“Follow the science” has become a mantra for politicians world-wide.
Our leaders started to use it to defend their actions in fighting climate change, and when that seemed to stifle critics (denounced as climate deniers) it was used again to justify the various mandatory measures designed to stop the spread of Covid.
“Follow the science” sounds nice, and non-political. It is anything but.
I can remember when cigarette companies had their scientists saying that smoking was harmless. The politicians of the day believed them, for decades. Were the politicians following the science or were they following lobbyists with science degrees?
“Follow the science” makes no sense. It misuses two key concepts: “the science” and “follow”
Science is not a leader to be followed. Science is not a path in the forest to follow. Science is a process. A scientist (or several) present a hypothesis and then these presenters and others verify or falsify it with laboratory experiments or other empirical tests. When Einstein presented his Theory of Relativity he warned everyone not to accept it until it could be empirically verified. That didn’t happen for several years.
A government can accept the opinions of certain scientists, but it is misleading to say that that acceptance is “following the science”. The real question is: among a range of different or even contrary opinions, which scientists’ opinions will you accept and why?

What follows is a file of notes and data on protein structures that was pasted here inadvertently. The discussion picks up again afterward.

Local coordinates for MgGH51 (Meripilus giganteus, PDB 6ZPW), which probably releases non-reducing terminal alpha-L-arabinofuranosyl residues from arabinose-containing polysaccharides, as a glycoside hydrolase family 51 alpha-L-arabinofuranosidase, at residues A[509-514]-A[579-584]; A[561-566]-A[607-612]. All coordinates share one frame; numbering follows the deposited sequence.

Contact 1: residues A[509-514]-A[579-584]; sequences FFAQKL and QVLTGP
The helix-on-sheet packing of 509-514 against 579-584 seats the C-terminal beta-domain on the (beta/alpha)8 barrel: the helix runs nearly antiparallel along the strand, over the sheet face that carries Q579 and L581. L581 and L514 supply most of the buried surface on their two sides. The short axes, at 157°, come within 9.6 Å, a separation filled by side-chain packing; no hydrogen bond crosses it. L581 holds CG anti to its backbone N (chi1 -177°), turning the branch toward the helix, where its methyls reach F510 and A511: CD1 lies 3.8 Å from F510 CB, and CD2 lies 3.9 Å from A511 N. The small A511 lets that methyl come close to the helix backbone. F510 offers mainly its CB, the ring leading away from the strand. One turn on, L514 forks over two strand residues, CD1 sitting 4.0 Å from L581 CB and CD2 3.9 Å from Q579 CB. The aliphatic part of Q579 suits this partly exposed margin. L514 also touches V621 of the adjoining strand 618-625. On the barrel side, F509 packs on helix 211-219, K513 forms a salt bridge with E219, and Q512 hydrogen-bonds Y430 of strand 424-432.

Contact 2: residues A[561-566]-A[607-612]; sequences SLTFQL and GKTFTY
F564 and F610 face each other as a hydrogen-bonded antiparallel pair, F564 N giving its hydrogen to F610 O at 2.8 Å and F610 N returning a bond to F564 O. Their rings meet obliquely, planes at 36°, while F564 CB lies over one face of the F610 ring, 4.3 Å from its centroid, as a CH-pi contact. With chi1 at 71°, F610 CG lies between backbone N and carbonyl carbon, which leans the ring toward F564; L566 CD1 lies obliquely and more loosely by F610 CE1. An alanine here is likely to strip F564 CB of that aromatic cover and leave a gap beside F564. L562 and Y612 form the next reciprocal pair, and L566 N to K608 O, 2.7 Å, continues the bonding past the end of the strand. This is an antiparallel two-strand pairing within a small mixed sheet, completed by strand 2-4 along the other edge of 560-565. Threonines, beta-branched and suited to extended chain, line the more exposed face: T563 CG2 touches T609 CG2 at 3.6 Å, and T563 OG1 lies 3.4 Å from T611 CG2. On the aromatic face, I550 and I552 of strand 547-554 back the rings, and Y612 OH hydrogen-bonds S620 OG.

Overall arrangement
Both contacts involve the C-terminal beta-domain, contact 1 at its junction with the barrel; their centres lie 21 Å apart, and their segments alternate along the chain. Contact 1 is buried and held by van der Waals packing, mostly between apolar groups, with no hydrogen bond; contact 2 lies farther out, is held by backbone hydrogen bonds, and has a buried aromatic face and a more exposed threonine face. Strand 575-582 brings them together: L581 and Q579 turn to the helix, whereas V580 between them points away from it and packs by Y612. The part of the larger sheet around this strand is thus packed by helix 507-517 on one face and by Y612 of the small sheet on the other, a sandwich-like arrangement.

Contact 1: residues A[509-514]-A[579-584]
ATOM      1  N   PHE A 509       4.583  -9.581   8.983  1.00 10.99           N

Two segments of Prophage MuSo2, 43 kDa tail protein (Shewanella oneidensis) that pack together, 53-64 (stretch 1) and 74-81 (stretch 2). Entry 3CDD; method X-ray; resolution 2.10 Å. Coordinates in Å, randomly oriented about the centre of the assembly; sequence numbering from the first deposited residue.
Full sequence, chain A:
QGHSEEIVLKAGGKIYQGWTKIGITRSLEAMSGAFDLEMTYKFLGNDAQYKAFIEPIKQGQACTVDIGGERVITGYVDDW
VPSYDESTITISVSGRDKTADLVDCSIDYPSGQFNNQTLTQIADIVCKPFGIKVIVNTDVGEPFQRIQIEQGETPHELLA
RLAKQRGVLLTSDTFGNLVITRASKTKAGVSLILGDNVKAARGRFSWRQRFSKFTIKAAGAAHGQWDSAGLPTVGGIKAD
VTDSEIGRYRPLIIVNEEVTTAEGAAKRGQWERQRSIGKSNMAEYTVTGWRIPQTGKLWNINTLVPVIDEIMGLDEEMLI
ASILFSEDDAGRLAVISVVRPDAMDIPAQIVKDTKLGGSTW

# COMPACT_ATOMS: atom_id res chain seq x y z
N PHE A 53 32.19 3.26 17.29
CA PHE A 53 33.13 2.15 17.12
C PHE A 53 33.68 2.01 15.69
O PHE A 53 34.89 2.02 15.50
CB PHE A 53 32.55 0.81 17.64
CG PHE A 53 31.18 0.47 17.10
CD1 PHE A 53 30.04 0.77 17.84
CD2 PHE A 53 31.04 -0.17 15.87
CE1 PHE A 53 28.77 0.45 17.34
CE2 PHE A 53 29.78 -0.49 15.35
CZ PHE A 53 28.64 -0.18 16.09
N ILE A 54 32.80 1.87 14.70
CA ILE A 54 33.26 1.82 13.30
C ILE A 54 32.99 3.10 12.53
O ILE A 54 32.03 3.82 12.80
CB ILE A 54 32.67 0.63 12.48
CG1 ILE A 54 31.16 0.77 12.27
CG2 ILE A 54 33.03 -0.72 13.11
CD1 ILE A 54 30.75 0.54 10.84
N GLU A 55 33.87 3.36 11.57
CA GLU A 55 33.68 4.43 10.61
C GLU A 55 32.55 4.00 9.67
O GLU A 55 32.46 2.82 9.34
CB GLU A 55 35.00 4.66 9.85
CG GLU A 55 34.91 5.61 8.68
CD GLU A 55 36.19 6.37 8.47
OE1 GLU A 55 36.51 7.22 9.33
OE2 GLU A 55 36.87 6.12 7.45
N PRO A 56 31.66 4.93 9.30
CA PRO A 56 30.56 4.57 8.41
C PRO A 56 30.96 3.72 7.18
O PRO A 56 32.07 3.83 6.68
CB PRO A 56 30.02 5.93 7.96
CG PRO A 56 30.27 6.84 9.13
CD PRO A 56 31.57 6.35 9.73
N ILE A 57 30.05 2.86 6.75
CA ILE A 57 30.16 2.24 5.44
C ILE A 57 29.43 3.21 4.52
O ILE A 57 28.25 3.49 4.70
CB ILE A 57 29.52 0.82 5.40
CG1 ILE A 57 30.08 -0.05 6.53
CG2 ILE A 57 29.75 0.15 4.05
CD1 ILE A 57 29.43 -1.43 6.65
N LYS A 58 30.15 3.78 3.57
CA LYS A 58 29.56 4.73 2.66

Quite apart from the issue with “the science “ is the problem of “following”. What does that mean?
A scientist can offer the prediction that if the population of the planet continues to emit X tones of CO2 over the next Y years the planet will warm by Z degrees. If a country’s government accepts that prediction that doesn’t tell it what policy that country should adopt in the interest of both its people and all the other countries on the planet.
As climate is global while weather is local, climate change policy must be a global, collective action issue. No country can “save the planet” on its own. Therefore, any country’s climate policy must first consider what every other country is actually doing (regardless of what they claim they will do) and then decide what that country’s contribution should be in relation to the others. That is not a scientific question. That is many political questions. Nor is there any science that will provide the “right” political answers.
It is wrong for political leaders to try to avoid political accountability by claiming that they are merely following the science. Anyone who says they are following the science isn’t. They are using the word “science” like a drunk leaning on a lamppost at night: for postural support rather than illumination.
It makes no sense to try to justify a political policy choice by saying the politicians are following the science. They are following their political noses. Which is what they should be doing. And then accepting the credit or the blame.